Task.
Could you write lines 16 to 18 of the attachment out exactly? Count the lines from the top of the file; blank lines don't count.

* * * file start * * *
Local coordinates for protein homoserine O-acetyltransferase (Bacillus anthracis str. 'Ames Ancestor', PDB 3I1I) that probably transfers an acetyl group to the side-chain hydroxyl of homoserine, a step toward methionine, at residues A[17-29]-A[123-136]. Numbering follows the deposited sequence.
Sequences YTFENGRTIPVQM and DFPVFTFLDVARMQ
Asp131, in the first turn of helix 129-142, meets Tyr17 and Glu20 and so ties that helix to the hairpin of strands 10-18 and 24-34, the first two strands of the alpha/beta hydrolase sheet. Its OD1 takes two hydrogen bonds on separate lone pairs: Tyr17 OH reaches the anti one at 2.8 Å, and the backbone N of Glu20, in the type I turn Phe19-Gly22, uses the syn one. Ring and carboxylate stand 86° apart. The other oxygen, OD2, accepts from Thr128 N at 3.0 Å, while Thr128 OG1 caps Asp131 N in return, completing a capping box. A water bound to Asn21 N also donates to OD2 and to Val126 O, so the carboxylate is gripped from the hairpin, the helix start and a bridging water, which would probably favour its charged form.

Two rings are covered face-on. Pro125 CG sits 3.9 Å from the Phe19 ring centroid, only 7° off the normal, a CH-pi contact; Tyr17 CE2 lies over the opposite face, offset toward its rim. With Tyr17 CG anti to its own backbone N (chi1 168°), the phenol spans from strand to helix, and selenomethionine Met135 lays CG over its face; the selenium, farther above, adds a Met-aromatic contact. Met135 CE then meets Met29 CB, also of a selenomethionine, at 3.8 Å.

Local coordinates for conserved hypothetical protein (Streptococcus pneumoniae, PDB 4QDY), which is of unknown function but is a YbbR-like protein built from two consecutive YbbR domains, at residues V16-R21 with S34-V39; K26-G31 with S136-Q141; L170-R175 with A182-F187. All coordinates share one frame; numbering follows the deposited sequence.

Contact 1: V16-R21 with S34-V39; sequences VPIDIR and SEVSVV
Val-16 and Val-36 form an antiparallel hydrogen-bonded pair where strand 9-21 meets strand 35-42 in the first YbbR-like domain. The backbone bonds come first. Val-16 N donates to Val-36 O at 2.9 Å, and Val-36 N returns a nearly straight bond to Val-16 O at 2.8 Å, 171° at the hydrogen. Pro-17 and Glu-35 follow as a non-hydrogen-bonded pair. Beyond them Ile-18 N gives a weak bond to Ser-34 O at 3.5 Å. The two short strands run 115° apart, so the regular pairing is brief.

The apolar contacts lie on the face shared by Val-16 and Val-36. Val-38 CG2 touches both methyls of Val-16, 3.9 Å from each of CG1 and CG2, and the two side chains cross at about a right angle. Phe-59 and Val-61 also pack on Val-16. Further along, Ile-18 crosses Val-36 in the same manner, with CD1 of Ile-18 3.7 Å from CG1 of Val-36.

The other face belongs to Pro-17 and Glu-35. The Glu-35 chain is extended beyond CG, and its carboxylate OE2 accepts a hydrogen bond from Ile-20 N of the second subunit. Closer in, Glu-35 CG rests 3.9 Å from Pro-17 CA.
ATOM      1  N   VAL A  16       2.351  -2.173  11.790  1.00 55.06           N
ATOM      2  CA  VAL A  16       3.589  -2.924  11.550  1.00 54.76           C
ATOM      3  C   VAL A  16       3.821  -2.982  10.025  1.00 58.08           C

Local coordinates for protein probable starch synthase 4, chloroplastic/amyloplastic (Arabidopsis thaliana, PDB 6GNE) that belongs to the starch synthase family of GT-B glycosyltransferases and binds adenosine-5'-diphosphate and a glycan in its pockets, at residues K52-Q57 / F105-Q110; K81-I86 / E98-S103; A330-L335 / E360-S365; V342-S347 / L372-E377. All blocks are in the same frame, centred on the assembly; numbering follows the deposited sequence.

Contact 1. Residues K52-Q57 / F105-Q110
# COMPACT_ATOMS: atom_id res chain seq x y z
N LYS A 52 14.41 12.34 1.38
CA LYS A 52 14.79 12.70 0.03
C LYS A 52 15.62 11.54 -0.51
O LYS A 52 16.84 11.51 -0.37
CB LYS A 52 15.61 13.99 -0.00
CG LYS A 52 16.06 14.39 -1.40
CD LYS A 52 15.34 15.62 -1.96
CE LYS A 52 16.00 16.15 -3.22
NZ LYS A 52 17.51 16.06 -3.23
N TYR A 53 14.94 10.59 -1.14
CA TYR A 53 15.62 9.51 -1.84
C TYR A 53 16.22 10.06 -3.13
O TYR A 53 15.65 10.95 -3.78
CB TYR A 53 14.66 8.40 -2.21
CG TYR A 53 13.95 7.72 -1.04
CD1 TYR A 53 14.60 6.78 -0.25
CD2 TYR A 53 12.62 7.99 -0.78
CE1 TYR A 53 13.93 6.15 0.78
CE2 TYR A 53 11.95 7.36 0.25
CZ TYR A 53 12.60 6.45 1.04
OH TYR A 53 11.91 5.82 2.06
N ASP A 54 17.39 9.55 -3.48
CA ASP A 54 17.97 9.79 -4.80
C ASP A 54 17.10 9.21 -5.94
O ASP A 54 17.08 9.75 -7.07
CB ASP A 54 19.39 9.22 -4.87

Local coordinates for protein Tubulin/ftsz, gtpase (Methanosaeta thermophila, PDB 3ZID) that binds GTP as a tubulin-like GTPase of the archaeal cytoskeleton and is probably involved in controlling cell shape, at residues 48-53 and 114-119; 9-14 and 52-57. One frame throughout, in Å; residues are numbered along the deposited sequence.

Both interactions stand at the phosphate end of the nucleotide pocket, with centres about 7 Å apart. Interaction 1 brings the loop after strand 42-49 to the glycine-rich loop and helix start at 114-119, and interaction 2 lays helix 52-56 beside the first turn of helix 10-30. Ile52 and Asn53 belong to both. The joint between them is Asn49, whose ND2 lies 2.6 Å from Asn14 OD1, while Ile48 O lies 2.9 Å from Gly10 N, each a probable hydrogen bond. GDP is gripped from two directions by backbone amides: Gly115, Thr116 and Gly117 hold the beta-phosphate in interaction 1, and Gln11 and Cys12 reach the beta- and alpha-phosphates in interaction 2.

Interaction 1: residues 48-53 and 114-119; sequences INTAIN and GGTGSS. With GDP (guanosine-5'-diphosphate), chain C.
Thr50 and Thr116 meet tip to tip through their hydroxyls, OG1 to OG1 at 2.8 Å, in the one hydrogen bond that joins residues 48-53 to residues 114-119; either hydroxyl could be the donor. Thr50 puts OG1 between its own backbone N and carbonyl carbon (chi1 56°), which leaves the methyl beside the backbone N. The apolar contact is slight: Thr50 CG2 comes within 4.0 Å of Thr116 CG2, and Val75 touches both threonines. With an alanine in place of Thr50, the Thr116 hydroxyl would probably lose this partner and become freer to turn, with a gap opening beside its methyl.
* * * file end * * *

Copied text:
N LYS A 52 14.41 12.34 1.38
CA LYS A 52 14.79 12.70 0.03
C LYS A 52 15.62 11.54 -0.51